Blythe Masters, the chief of JP Morgan’s commodities unit, could leave the bank in a deal to exit JPM from the physical commodities business, a person close to her told
the Wall Street Journal.
Masters, an economist, is widely credited with creating the credit default swap, and was the youngest woman to become a managing director at the bank at age 28.
JP Morgan only got into the physical commodities business by chance, during the financial crisis. That’s when it inherited Bear Stearns’ commodities units and then bought RBS’ for a song.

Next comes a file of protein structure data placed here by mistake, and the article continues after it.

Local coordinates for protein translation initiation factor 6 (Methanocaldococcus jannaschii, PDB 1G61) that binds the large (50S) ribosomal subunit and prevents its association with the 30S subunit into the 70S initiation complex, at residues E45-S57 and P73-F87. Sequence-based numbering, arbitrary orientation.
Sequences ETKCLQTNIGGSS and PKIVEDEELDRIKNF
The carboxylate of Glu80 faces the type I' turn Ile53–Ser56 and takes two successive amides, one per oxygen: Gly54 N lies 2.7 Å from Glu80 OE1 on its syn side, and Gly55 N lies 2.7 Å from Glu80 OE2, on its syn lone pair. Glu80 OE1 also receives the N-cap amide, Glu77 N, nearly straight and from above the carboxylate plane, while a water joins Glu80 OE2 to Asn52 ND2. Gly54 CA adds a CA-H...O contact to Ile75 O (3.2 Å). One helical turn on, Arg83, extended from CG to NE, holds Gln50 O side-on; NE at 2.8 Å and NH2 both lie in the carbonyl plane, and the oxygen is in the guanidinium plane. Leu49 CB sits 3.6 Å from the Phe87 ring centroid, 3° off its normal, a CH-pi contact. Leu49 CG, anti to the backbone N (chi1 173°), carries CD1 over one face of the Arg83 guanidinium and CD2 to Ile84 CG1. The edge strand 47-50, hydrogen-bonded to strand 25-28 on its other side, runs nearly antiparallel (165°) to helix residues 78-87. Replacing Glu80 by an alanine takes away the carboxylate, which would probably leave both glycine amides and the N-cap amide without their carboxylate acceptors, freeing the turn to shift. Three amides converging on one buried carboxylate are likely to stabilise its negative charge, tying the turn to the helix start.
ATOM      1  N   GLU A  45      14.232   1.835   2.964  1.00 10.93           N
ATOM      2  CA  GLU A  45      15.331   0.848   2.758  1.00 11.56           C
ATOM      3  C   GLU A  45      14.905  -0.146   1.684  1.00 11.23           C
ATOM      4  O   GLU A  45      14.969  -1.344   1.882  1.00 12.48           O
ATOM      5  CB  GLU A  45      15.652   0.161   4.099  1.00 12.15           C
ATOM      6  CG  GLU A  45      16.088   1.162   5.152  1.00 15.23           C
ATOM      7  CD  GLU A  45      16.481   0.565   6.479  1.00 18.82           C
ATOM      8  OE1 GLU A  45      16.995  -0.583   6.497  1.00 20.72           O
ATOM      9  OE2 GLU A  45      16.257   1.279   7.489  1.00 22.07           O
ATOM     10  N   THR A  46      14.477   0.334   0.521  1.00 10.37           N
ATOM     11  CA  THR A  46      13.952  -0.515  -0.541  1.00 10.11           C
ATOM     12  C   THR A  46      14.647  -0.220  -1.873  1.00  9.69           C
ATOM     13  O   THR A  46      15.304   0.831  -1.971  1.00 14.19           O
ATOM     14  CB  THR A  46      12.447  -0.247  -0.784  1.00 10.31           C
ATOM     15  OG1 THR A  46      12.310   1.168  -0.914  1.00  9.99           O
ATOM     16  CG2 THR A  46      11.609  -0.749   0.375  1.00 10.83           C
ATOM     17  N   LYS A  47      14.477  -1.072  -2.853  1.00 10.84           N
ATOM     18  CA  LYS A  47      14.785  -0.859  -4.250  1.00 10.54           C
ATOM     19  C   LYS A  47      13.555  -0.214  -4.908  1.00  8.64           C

The problem is that according to bank regulation dating bank to the 1960s, bank-holding companies like JPM are not supposed to hold these assets anyway.
Now the Fed gets to decide whether JPM, and all the other major banks, will keep these businesses. JPM has already said it’s willing to let it all go. What the WSJ is saying is that Masters could leave JPM for whoever buys the business as part of the deal.
Masters’ unit has come under fire recently too. This summer JP Morgan paid a $US410 million fine to settle charges that its traders were manipulating energy markets. Regulators are still investigating the unit too.
That’s a lot of eyes on it.